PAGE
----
The No Wave scene according to Lydia Lunch

lunchThe only better way to describe Lydia lunch is by referring to her as the Martin Luther of the ‘no wave’ movement. Born in 1959 as 'Lydia Anne Koch’, the singer/artist dubbed her name 'lunch’ after stealing lunch for her friends from a punk band, The Dead Boys. It is impossible to mention no wave and not mention Lydia lunch in the same sentence- then again most artists of that era have since moved-on and tend not to bring the name of the movement up in conversation. And then again- in a time when smooth music was all the rage, Lydia and other bands of that era began making purposely 'noisy- uncoordinated’ music.

No Wave music began in the lower east side, New York City, at a 5 day music festival in a gallery in Tribeca featuring 10 unknown bands in the lineup. Each band generally sung in a fast pace, loud and noisy, unconventional in style and somewhat inspired by jazz and punk but followed no set order in exact style, after all- it was held in art gallery and promoted as a music festival. One of the bands happened to include Lydia Lunch, being one of the founders of: 'Teenage Jesus and the Jerks’ in 1977. Lunch admited she had always been a rebel and is said to have championed the actual name: ‘No Wave’. In an interview by Roy Trakin, when he asked if the music she was producing was new wave, she hastily retorted “more like no wave!” Yet according to Brian Eno who was producing a compilation album featuring 4 bands (out of the original 10) who were at the 5 day music festival was told by those bands the name of the album should be: “No New York”. Shortly after that- once news emerged, it was dubbed ‘No Wave’ as a play on words between New Wave and No Wave. Since Brian Eno was already famous for producing New Wave music for the band “Talking Heads” at that time- convinced Island Records to put up the money for making a compilation album of these unknown NYC bands who were just trying to live from day to day in a defunct urban prison. Thus it was Eno- who perhaps was the first to exploit and profit from the ‘No Wave’ music moment.

Despite the No Wave movement being very short lived, its impacts are still felt today in film and music industry and we cannot ignore the efforts of Lydia Lunch’s contributions. It is impressive that a teenage rebel could champion through a movement that has influenced the current industry. Despite facing numerous rejections and backlash, this particular No Wave musician had thick skin and through survival in the East Village for so many years, she percivered.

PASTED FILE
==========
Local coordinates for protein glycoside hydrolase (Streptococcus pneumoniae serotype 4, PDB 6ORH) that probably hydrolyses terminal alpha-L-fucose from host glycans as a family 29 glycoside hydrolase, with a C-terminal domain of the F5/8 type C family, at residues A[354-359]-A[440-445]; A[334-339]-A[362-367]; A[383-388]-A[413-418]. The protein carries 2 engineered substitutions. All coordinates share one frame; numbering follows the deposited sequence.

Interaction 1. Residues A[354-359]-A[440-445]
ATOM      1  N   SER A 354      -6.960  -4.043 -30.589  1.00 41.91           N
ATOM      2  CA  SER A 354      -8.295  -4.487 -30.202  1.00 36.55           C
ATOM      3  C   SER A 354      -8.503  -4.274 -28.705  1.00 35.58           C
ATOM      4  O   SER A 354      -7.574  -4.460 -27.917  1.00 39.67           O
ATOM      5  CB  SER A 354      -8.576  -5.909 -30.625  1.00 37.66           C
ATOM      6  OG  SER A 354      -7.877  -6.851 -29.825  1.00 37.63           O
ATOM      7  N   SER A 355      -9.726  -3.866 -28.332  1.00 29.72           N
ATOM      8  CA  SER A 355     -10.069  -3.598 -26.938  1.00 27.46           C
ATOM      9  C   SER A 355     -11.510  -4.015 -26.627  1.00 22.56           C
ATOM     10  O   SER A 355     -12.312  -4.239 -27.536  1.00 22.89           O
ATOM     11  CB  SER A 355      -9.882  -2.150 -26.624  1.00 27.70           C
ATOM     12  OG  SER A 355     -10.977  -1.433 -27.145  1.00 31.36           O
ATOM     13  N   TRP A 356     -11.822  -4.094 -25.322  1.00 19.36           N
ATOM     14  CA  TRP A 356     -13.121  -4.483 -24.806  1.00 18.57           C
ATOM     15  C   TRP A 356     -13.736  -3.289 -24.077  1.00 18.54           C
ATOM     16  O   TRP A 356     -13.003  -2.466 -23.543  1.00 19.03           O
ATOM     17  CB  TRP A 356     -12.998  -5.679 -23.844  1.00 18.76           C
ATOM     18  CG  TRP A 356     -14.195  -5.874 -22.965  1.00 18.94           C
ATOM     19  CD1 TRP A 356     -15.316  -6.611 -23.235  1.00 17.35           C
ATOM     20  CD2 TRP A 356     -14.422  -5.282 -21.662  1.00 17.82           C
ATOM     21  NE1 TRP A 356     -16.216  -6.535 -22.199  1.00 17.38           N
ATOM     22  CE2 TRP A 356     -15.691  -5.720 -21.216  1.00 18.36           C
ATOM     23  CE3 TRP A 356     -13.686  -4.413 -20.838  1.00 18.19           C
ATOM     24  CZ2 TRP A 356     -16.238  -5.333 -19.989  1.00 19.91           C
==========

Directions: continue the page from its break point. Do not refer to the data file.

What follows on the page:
Some people suggested that no wave music was a rebellious response to punk rock and jazz, but the multi-talented musician, spoken word poet and public speaker (Lydia Lunch) once equated the feeling of ‘No Wave’ to an apocalypse! Like the world was coming to an end and nothing else mattered. She admitted that day to day life in the ‘Village’ was doing anything to survive including lying, cheating and stealing in order to get by. In the 1970’s, New York City was the perfect place for people to not conform to the norms, which is most likely why Lydia moved there. The East Village was like an abandoned town that had been cut off from the rest of civilization, facing massive problems like shortages of local funding and poor housing conditions coupled with ruined abandoned buildings. Much of NYC as a city was virtually bankrupt. It turned out to be the kind of setting where ‘No Wave’ began as many struggling artists wound up there, living in abandoned buildings. Artists and film makers who lived there- began to thrive while documenting a newly created movement.

And though Lydia has very dark views on the world in general, her mission carried on as a purpose. A strong underdog cause that saw her producing her own music that depicted the world in a nihilistic manner. She later progressed in her efforts through experimental music, films and spoken poetry. Now she has found a new found success in this millennial era that looks to authoritative figures with similar views that they share. Lydia once again thrives among those who need to relate.